One thing I haven't seen mentioned in all this is the incredible business
monopolizing effect this move will have on the TLD's in question. It
dramatically shifts the domain playing field in Verisign's favor by
millions of potential customers to their site(s) specifically, giving
millions of dollars in free advertising eye-time over any of the
I don't see how this eye-time can be translated into millions of dollars.
But it is clear that Verisign are making money by selling sponsored
links to people who sell spamming services and software. And it is
also clear that this redirection of traffic allows them to amass
a large database of email addresses that are current, active and
which belong to people who don't always check things carefully
before acting, i.e. the To: email address was mistyped. They could
make a lot of money selling that list of email addresses to spammers.
And they could also sell a lot of the mistyped addresses after
"correcting" the domain name portion by supplying the closest
matches from the .COM and .NET database.
I wonder how anyone can continue to trust a company like this as
a certificate authority. They seem to have attracted the breed of
get-rich-quick management who want to make money by scamming
the public and selling very unsubtantial things like names(.COM)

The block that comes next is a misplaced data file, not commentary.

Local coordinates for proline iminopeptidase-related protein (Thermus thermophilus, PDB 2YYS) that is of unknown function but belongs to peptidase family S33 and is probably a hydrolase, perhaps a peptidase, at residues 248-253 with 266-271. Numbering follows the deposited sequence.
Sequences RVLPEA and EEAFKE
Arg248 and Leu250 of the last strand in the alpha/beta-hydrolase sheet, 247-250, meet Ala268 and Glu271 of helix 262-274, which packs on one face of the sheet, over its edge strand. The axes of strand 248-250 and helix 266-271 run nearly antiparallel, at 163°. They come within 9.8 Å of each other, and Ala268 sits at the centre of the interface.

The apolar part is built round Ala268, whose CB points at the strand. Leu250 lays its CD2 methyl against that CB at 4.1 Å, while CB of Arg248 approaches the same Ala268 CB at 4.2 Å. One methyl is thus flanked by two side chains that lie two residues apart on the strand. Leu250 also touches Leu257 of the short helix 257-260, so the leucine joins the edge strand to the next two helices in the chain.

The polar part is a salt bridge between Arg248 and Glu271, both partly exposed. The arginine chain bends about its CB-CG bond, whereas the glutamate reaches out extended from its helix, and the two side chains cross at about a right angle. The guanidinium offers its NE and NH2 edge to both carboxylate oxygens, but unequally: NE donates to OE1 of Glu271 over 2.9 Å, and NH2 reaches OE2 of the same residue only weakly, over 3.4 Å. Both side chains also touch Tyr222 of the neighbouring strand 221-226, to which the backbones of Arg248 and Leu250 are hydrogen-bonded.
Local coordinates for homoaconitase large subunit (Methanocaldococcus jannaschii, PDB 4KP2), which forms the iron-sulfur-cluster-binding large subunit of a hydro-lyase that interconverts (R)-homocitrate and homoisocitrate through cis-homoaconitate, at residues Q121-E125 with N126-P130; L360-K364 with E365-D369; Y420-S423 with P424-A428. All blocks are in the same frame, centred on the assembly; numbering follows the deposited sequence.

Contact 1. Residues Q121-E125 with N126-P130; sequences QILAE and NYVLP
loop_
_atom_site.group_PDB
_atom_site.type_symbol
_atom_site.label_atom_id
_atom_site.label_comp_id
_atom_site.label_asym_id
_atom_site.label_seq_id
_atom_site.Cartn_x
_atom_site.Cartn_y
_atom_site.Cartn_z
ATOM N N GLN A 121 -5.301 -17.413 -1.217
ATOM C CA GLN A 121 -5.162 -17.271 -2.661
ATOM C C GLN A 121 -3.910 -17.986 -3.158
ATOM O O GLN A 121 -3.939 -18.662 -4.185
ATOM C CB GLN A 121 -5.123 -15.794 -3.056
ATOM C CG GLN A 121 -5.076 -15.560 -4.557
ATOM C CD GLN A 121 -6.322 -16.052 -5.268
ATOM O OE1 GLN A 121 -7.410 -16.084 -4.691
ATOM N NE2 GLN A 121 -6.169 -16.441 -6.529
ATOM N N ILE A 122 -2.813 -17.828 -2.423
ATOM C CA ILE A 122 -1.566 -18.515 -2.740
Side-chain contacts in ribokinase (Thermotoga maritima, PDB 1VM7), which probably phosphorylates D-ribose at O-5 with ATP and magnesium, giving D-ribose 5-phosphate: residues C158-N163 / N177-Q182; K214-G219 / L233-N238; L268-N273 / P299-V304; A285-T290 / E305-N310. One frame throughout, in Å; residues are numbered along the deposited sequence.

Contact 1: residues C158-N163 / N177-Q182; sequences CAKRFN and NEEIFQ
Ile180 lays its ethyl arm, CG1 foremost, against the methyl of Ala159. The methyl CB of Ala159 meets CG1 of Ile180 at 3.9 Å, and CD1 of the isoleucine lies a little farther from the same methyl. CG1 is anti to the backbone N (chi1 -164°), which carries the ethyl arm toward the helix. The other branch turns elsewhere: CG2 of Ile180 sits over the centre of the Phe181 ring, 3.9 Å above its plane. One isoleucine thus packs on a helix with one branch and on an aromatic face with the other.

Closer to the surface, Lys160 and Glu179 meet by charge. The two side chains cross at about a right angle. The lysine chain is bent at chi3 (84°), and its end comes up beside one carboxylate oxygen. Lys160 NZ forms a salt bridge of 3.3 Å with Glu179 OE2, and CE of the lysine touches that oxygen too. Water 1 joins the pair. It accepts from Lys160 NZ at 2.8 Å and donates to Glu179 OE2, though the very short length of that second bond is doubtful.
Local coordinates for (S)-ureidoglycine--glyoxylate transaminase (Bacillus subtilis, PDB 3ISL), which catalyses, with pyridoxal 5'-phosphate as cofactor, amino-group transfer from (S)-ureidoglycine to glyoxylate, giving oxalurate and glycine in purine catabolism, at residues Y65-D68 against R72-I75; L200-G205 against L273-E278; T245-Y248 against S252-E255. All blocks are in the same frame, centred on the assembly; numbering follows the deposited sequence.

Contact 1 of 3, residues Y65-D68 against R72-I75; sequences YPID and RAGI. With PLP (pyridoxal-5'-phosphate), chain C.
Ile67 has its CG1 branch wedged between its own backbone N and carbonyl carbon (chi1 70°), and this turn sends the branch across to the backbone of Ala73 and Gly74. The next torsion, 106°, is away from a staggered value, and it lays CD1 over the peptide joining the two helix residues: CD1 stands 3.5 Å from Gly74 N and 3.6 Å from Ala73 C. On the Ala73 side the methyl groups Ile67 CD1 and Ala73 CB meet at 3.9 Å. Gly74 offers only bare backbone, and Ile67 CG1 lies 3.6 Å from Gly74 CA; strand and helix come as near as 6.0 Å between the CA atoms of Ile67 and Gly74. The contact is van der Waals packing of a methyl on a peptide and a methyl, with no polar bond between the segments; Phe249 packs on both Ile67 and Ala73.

and numbers (SSL certs). I don't pretend to believe that we can
stop fast-buck artists from running these sorts of scams but we
have to find alternative sources for SSL certs from companies
whose business model lies squarely in the world of security and
trust. That clearly excludes Verisign.
Any company with such shoddy business practices that they
can unleash this technically flawed redirection of traffic without
proper testing and public consultation is also a soft target
for infiltration. As was already mentioned, it is only a matter
of time before a criminal gang infiltrates Verisign and launches
man-in-the-middle attacks on the banking system. There are already
people that are specifically targetting banks by installing
surreptitious keyloggers on computers that sniff out Internet
banking passwords. This would be far more effective if the
keyloggers were installed by a man-in-the-middle so that they
were targetted only at the intended victims.